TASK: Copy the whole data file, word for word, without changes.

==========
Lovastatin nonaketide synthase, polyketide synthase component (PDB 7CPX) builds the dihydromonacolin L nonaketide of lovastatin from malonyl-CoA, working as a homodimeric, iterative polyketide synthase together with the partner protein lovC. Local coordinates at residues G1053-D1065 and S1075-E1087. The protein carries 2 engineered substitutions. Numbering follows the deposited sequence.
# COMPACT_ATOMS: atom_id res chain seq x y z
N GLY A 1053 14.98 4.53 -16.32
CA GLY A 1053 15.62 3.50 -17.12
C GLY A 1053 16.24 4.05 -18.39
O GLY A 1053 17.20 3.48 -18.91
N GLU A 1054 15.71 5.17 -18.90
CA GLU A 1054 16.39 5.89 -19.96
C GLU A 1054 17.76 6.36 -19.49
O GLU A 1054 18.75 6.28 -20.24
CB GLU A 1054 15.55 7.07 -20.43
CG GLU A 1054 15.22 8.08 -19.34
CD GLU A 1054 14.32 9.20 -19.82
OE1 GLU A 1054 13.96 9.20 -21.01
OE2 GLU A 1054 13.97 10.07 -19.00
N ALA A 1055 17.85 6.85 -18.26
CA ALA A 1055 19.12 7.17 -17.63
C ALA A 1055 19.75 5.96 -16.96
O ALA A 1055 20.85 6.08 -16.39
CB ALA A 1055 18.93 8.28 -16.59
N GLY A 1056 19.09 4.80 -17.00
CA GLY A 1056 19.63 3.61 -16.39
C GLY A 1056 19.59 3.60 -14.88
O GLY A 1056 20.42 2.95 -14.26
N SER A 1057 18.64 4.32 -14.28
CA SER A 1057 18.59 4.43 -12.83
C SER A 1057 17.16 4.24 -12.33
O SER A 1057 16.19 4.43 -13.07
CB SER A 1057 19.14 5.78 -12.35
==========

Lovastatin nonaketide synthase, polyketide synthase component (PDB 7CPX) builds the dihydromonacolin L nonaketide of lovastatin from malonyl-CoA, working as a homodimeric, iterative polyketide synthase together with the partner protein lovC. Local coordinates at residues G1053-D1065 and S1075-E1087. The protein carries 2 engineered substitutions. Numbering follows the deposited sequence.
# COMPACT_ATOMS: atom_id res chain seq x y z
N GLY A 1053 14.98 4.53 -16.32
CA GLY A 1053 15.62 3.50 -17.12
C GLY A 1053 16.24 4.05 -18.39
O GLY A 1053 17.20 3.48 -18.91
N GLU A 1054 15.71 5.17 -18.90
CA GLU A 1054 16.39 5.89 -19.96
C GLU A 1054 17.76 6.36 -19.49
O GLU A 1054 18.75 6.28 -20.24
CB GLU A 1054 15.55 7.07 -20.43
CG GLU A 1054 15.22 8.08 -19.34
CD GLU A 1054 14.32 9.20 -19.82
OE1 GLU A 1054 13.96 9.20 -21.01
OE2 GLU A 1054 13.97 10.07 -19.00
N ALA A 1055 17.85 6.85 -18.26
CA ALA A 1055 19.12 7.17 -17.63
C ALA A 1055 19.75 5.96 -16.96
O ALA A 1055 20.85 6.08 -16.39
CB ALA A 1055 18.93 8.28 -16.59
N GLY A 1056 19.09 4.80 -17.00
CA GLY A 1056 19.63 3.61 -16.39
C GLY A 1056 19.59 3.60 -14.88
O GLY A 1056 20.42 2.95 -14.26
N SER A 1057 18.64 4.32 -14.28
CA SER A 1057 18.59 4.43 -12.83
C SER A 1057 17.16 4.24 -12.33
O SER A 1057 16.19 4.43 -13.07
CB SER A 1057 19.14 5.78 -12.35